As Kermit said, it's not easy being green. But it easy to
avoid 'green washing'.
With more eco-savvy consumers looking for 'green'
products and services, any business that has a legitimate green
claim has one up on its competitors.
But like all other claims made about a product or service, green
claims must be accurate. Making misleading and unsubstantiated
green claims is called 'green washing' and is the focus of
many consumer groups, not to mention the Commerce Commission.
A green claim can quickly become green washing if you stretch
the truth. And green washing carries legal and reputation risks.
Below are a few of the things you should think about before making
a green claim, along with some examples of each.
Choose your words carefully
As marketers you know that subtle word changes can result in
markedly different messages. And, as a general rule, the more
absolute the language you use the greater the legal risk. For
example, claiming your product is "environmentally
friendlier" is a safer bet than claiming it is
"environmentally friendly". This is because
"friendlier" can be friendlier than before or friendlier
than competing products, and therefore gives you some wiggle room
(although you still need to be able to point to some friendlier
aspect of the product). On the other hand, "friendly" is
closer to absolute. It suggests, at least, environmental
neutrality. If your product, including its packaging and
production, is not environmentally neutral then you may have a
Real life example: A Wellington bus company replaced
its fleet of diesel buses with electric buses. The company had
advertising on its buses to promote its new greener service. The
adverts claimed, amongst other things, that the new buses were
"the greenest way to commute". Nothing gets up a
cyclist's nose more than advertising that suggests a motor
(electric or otherwise) is more environmentally friendly than
riding a bike. Cyclists will complain and win (they did and they
did – see ASA decision 10/072).
Ask for proof
Businesses will sometimes lean on their internal or external
marketers to make green claims on the basis of bold statements
Bold statements are not the basis on which to make green claims.
Green claims should be based on solid evidence, preferably from a
third party. If you have evidence to support a green claim you can
leverage off that evidence with confidence. And you will know how
far you can go with your green claim. But, without such evidence
you are exposed. The safest option is to ask for evidence to
support any claim someone wants you to put in print. 'No proof,
no print' should be your mantra.
Real life example: A taxi company replaced its petrol fleet with
LPG. It claimed the switch would "reduce CO2 pollution by up
to 25%". That 25% claim was not a pie in the sky guess; it was
based on some rough calculations. But rough calculations are not
the same as evidence. The Commerce Commission asked for evidence to
support the claim. The company could not provide it. The media
picked up the story.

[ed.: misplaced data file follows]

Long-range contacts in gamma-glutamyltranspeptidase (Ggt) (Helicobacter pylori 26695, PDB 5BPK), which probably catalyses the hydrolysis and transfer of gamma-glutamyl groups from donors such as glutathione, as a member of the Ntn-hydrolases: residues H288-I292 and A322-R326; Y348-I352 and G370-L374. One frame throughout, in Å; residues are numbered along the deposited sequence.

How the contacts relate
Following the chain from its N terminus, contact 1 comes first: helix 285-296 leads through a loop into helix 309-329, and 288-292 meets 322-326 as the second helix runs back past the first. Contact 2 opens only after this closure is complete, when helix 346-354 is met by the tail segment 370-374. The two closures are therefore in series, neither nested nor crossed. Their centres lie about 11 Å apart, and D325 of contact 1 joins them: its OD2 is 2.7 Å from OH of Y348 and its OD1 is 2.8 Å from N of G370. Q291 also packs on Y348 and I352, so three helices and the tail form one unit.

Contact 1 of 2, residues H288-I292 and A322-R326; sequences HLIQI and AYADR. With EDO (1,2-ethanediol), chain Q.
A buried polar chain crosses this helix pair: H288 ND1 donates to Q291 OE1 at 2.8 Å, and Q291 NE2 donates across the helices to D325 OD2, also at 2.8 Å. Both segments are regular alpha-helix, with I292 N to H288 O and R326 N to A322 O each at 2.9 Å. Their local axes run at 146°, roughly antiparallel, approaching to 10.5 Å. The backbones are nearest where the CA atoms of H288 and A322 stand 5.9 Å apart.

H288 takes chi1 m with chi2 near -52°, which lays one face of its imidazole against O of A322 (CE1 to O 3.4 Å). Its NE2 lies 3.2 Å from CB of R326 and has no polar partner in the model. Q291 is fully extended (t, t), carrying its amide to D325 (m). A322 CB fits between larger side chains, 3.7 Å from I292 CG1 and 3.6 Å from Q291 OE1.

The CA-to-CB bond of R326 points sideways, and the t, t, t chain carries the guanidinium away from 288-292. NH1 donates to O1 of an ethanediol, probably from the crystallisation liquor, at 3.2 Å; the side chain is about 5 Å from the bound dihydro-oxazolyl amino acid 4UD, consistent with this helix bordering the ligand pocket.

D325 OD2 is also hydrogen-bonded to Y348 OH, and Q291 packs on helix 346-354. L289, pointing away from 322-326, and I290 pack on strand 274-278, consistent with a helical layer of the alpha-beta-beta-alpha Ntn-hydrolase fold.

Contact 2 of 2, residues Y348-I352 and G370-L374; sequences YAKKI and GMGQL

Use green brands and imagery as appropriate
Eco-names, pictures of dolphins, green bottles and other similar
imagery all help sell product. This imagery sends a message to
consumers about the greenness of the product. However, these types
of green cues carry legal risk when untrue. Just as with bold
statements, the use of green branding and imagery needs to be
supported by evidence. Don't get too clever—apply the
'no proof, no print' mantra to these aspects of product
packaging and advertising as well.
Real life example: Featuring a dolphin on a can of tuna tells
customers that the tuna was caught in a way that is 'dolphin
friendly' just as much as writing DOLPHIN FRIENDLY on the can.
Greenpeace, and others, have long been campaigning in the media
against companies that use such imagery without evidence to support
the claim. Separately, a US court case involving use of a
misleading 'dolphin safe' stamp led to a US$40,000
As green marketing continues to grow in value, so will the
scrutiny of what is being said (and visually portrayed) .
In a nutshell, the best way to avoid issues arising is to:
make sure what you say is true
make sure what you say can be supported by evidence
seek advice about what you can and cannot say (or visually
portray) in your advertisements before launching your campaign. And
by that we mean not the day before you launch, but preferably when
you're coming up with initial concepts.
It's not easy being green—but it can be easy to
avoid 'green washing'.
An edited version of this article was published in NZ
Marketing magazine, Jan/Feb 2011.
The content of this article is intended to provide a general
guide to the subject matter. Specialist advice should be sought
about your specific circumstances.
To print this article, all you need is to be registered on Mondaq.com.
Click to Login as an existing user or Register so you can print this article.
The Sportscraft refunds and returns policy limitations went beyond consumer's rights under the Australian Consumer Law.
Some comments from our readers… “The articles are extremely timely and highly applicable” “I often find critical information not available elsewhere” “As in-house counsel, Mondaq’s service is of great value”
Register for Access and our Free Biweekly Alert for
This service is completely free. Access 250,000 archived articles from 100+ countries and get a personalised email twice a week covering developments (and yes, our lawyers like to think you’ve read our Disclaimer).